A million crowns are shining in the light,
A million sceptres, robes of purest white!
Ten thousand harps and lutes and golden lyres
Are waiting now to start the Heavenly choirs.

And lo! a chariot from Heaven comes,
While halves rise from yonder sapphire domes;
A chariot incrusted with bright gems,
A blaze of glory shines from diadems.
See! in the car the queen o'er Tammuz bends,
And nearer the procession slowly wends,
Her regal diadem with tears is dimmed;
And her bright form by sorrow is redeemed
To sweeter, holier beauty in her woe;
Her tears a halo form and brighter flow.

Caparisoned with pearls, ten milk-white steeds
Are harnessed to her chariot that leads;
On snow-white swans beside her ride her maids,
They come! through yonder silver cloudy glades!
Behind her chariot ten sovereigns ride;
Behind them comes all Heaven's lofty pride,
On pale white steeds, the chargers of the skies.
The clouds of snowy pinions rustling rise!
But hark! what is that strain of melody
That fills our souls with grandest euphony?
Hear how it swells and dies upon the breeze!
To softest whisper of the leaves of trees;
Then sweeter, grander, nobler, sweeping comes,
Like myriad lyres that peal through Heaven's domes.
But, oh! how sad and sweet the notes now come!
Like music of the spheres that softly hum;
It rises, falls, with measured melody,

p. 106

With saddest notes and mournful symphony.
From all the universe sad notes repeat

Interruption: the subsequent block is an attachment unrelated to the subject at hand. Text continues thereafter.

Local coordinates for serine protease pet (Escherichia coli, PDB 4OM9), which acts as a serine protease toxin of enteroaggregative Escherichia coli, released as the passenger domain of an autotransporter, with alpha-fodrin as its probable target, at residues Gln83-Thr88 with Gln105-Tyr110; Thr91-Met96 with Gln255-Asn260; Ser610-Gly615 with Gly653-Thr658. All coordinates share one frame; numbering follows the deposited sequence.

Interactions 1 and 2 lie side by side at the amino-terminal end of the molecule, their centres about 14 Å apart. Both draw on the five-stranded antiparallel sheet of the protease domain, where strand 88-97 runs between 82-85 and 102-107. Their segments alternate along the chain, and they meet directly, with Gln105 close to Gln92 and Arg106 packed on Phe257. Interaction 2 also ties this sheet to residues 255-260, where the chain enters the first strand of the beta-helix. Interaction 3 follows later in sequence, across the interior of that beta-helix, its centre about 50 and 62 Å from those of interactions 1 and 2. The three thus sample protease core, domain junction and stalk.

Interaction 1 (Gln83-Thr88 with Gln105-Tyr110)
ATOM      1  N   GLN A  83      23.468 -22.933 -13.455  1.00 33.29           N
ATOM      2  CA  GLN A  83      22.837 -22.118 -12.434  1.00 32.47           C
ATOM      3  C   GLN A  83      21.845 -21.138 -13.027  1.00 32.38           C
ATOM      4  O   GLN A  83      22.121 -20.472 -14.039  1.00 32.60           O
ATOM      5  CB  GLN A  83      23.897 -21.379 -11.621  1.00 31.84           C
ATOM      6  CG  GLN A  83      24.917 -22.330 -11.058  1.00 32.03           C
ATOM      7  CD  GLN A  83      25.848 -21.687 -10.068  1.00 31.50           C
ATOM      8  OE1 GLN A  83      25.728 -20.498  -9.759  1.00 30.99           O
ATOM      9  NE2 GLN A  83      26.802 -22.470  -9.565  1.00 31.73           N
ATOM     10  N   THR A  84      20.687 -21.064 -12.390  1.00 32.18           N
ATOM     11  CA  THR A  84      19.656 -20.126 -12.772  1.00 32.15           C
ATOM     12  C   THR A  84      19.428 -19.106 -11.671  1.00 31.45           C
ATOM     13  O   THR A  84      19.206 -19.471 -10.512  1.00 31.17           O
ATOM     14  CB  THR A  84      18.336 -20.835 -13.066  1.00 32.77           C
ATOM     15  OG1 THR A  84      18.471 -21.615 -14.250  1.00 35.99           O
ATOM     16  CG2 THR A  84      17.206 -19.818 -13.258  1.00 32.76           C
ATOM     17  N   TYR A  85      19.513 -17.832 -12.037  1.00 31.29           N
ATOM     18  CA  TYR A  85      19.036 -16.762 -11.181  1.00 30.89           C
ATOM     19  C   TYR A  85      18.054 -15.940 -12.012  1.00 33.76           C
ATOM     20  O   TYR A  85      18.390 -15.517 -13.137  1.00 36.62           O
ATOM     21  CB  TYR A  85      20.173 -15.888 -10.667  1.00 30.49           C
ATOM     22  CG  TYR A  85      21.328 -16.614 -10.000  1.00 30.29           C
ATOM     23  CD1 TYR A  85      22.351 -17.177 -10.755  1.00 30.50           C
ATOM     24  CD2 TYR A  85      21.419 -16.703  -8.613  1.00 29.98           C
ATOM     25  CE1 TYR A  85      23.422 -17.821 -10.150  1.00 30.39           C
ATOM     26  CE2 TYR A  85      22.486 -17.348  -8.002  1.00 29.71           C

With doleful strains of woe transcendent, sweet;
Hush! hear the song! my throbbing heart be still!
The songs of gods above the heavens fill!

"Oh, weep with your sweet tears, and mourning chant,
  O'er this dread loss of Heaven's queen.
With her, O sisters, join your sweetest plaint
  O'er our dear Tammuz, Tammuz slain.
Come, all ye spirits, with your drooping wings,
No more to us sweet joy he brings;
              Ah, me, my brother! 1

Oh, weep! oh, weep! ye spirits of the air,
  Oh, weep! oh, weep! An-un-na-ci!
Our own dear queen is filled with dread despair.
  Oh, pour your tears, dear earth and sky,
Oh, weep with bitter tears, O dear Sedu,
O'er fearful deeds of Nin-azu;
              Ah, me, my brother!

Let joy be stilled! and every hope be dead!
  And tears alone our hearts distil.
My love has gone!--to darkness he has fled;
  Dread sorrow's cup for us, oh, fill!
And weep for Tammuz we have held so dear,
Sweet sisters of the earth and air;
              Ah, me, my sister!

Oh, come ye, dearest, dearest Zi-re-nu,
  With grace and mercy help us bear